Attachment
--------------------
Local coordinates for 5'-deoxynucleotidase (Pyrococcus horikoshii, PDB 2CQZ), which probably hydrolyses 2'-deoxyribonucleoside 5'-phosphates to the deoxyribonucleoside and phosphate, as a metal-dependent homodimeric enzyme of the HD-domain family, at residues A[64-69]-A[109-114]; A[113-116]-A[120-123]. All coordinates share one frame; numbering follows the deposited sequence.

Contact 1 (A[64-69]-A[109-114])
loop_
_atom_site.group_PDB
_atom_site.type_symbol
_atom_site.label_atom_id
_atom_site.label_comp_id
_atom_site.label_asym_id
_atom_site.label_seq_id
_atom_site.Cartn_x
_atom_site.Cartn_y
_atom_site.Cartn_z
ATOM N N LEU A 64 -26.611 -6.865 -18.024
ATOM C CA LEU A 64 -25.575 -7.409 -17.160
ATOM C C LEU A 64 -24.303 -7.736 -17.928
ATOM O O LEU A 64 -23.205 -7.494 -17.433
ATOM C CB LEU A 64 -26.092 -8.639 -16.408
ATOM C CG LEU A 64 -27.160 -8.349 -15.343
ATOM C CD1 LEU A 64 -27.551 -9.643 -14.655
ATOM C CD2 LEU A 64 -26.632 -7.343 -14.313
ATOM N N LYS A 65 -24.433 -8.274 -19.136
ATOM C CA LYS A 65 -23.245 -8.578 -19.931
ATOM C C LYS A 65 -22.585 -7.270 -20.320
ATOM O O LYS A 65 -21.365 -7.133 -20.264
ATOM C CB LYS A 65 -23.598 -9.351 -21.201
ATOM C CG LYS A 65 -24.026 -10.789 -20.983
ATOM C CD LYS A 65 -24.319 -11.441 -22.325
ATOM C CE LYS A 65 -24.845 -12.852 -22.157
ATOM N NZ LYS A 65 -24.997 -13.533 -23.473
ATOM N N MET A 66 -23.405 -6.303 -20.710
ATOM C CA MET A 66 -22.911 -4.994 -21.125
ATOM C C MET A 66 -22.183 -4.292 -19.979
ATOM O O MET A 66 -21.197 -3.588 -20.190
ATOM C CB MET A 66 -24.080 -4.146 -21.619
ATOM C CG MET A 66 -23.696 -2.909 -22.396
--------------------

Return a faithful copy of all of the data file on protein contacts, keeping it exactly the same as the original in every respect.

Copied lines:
Local coordinates for 5'-deoxynucleotidase (Pyrococcus horikoshii, PDB 2CQZ), which probably hydrolyses 2'-deoxyribonucleoside 5'-phosphates to the deoxyribonucleoside and phosphate, as a metal-dependent homodimeric enzyme of the HD-domain family, at residues A[64-69]-A[109-114]; A[113-116]-A[120-123]. All coordinates share one frame; numbering follows the deposited sequence.

Contact 1 (A[64-69]-A[109-114])
loop_
_atom_site.group_PDB
_atom_site.type_symbol
_atom_site.label_atom_id
_atom_site.label_comp_id
_atom_site.label_asym_id
_atom_site.label_seq_id
_atom_site.Cartn_x
_atom_site.Cartn_y
_atom_site.Cartn_z
ATOM N N LEU A 64 -26.611 -6.865 -18.024
ATOM C CA LEU A 64 -25.575 -7.409 -17.160
ATOM C C LEU A 64 -24.303 -7.736 -17.928
ATOM O O LEU A 64 -23.205 -7.494 -17.433
ATOM C CB LEU A 64 -26.092 -8.639 -16.408
ATOM C CG LEU A 64 -27.160 -8.349 -15.343
ATOM C CD1 LEU A 64 -27.551 -9.643 -14.655
ATOM C CD2 LEU A 64 -26.632 -7.343 -14.313
ATOM N N LYS A 65 -24.433 -8.274 -19.136
ATOM C CA LYS A 65 -23.245 -8.578 -19.931
ATOM C C LYS A 65 -22.585 -7.270 -20.320
ATOM O O LYS A 65 -21.365 -7.133 -20.264
ATOM C CB LYS A 65 -23.598 -9.351 -21.201
ATOM C CG LYS A 65 -24.026 -10.789 -20.983
ATOM C CD LYS A 65 -24.319 -11.441 -22.325
ATOM C CE LYS A 65 -24.845 -12.852 -22.157
ATOM N NZ LYS A 65 -24.997 -13.533 -23.473
ATOM N N MET A 66 -23.405 -6.303 -20.710
ATOM C CA MET A 66 -22.911 -4.994 -21.125
ATOM C C MET A 66 -22.183 -4.292 -19.979
ATOM O O MET A 66 -21.197 -3.588 -20.190
ATOM C CB MET A 66 -24.080 -4.146 -21.619
ATOM C CG MET A 66 -23.696 -2.909 -22.396